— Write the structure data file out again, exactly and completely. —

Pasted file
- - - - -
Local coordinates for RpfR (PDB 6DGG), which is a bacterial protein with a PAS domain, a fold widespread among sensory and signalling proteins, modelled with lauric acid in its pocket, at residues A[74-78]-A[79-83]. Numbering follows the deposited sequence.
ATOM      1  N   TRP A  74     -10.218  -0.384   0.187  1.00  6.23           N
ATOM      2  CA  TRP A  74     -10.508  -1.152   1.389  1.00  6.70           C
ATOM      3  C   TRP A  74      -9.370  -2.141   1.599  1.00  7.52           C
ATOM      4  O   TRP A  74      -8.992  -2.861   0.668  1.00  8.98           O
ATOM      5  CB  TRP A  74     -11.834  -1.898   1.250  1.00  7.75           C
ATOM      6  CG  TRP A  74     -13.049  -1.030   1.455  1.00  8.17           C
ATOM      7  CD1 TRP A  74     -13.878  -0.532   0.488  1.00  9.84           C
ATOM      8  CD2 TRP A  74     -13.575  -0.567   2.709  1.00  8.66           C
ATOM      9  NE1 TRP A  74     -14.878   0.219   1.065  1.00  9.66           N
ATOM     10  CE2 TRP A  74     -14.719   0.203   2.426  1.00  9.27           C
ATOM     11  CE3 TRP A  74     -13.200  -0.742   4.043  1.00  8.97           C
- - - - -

Local coordinates for RpfR (PDB 6DGG), which is a bacterial protein with a PAS domain, a fold widespread among sensory and signalling proteins, modelled with lauric acid in its pocket, at residues A[74-78]-A[79-83]. Numbering follows the deposited sequence.
ATOM      1  N   TRP A  74     -10.218  -0.384   0.187  1.00  6.23           N
ATOM      2  CA  TRP A  74     -10.508  -1.152   1.389  1.00  6.70           C
ATOM      3  C   TRP A  74      -9.370  -2.141   1.599  1.00  7.52           C
ATOM      4  O   TRP A  74      -8.992  -2.861   0.668  1.00  8.98           O
ATOM      5  CB  TRP A  74     -11.834  -1.898   1.250  1.00  7.75           C
ATOM      6  CG  TRP A  74     -13.049  -1.030   1.455  1.00  8.17           C
ATOM      7  CD1 TRP A  74     -13.878  -0.532   0.488  1.00  9.84           C
ATOM      8  CD2 TRP A  74     -13.575  -0.567   2.709  1.00  8.66           C
ATOM      9  NE1 TRP A  74     -14.878   0.219   1.065  1.00  9.66           N
ATOM     10  CE2 TRP A  74     -14.719   0.203   2.426  1.00  9.27           C
ATOM     11  CE3 TRP A  74     -13.200  -0.742   4.043  1.00  8.97           C